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Men hold placards bearing portraits of a prominent Shia Muslim cleric, Nimr al-Nimr, whose execution sparked demonstrations in 2016 by the country's minority Shia citizens against systematic governmental discrimination. Some of the alleged child offenders currently on trial were accused of attending similar protests.   © 2016 STR/AFP via Getty Images

(Beirut) – Saudi Arabia’s court of appeal in April 2024 approved death sentences for two Saudi men for protest-related crimes allegedly committed as children, Human Rights Watch and 26 other organizations said today in a joint statement. Saudi authorities should immediately halt executions for child offenders.

Saudi Arabia’s Specialized Appellate Court upheld the death penalty sentences for Yousif al-Manasif and Ali al-Mabyook, for alleged crimes they committed when they were between the ages of 14 and 17 and referred the cases to the Supreme Court for final approval. Al-Manasif and al-Mabyook, both from the eastern province, where most of the country’s Shi’a minority live, were arrested between April 2017 and January 2018 and appeared before a court in 2019.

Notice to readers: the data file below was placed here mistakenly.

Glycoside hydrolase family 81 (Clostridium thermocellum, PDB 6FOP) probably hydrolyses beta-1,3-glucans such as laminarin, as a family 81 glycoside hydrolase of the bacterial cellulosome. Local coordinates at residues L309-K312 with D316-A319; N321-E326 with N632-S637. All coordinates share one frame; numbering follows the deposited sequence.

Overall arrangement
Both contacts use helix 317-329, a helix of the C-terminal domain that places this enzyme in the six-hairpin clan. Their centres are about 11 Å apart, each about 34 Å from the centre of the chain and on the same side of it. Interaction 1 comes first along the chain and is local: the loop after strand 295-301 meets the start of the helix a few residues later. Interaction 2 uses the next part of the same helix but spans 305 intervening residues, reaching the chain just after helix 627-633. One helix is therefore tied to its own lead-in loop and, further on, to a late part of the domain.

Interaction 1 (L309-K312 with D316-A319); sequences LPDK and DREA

“Saudi Arabia is investing billions of dollars in major entertainment and sporting events to distract from its repressive rights environment, while people charged with crimes as children remain on death row,” said Joey Shea, Saudi Arabia researcher at Human Rights Watch. “Saudi Arabia should quash the decision to execute al-Manasif and al-Mabyook and start living up to its promise to end the child death penalty.”

The charges on which the young men were convicted were almost entirely based on their confessions. Human Rights Watch has  documented rampant abuses in Saudi Arabia’s criminal justice system, including coerced confessions against children later sentenced to death, that make it highly unlikely that al-Manasif and al-Mabyook received a fair trial. At least five people sentenced to death as children remain in danger of execution at any moment.

The Convention on the Rights of the Child, to which Saudi Arabia is a party, includes an absolute prohibition on capital punishment for crimes committed by children. Human Rights Watch opposes the death penalty in all countries and under all circumstances as it is unique in its cruelty and finality and is inevitably plagued with arbitrariness and error.

“If the Saudi leadership genuinely wants to be seen as a rights-respecting country, it needs to immediately halt all execution orders and commute all death sentences, including the egregious cases of al-Manasif and al-Mabyook.” Shea said.

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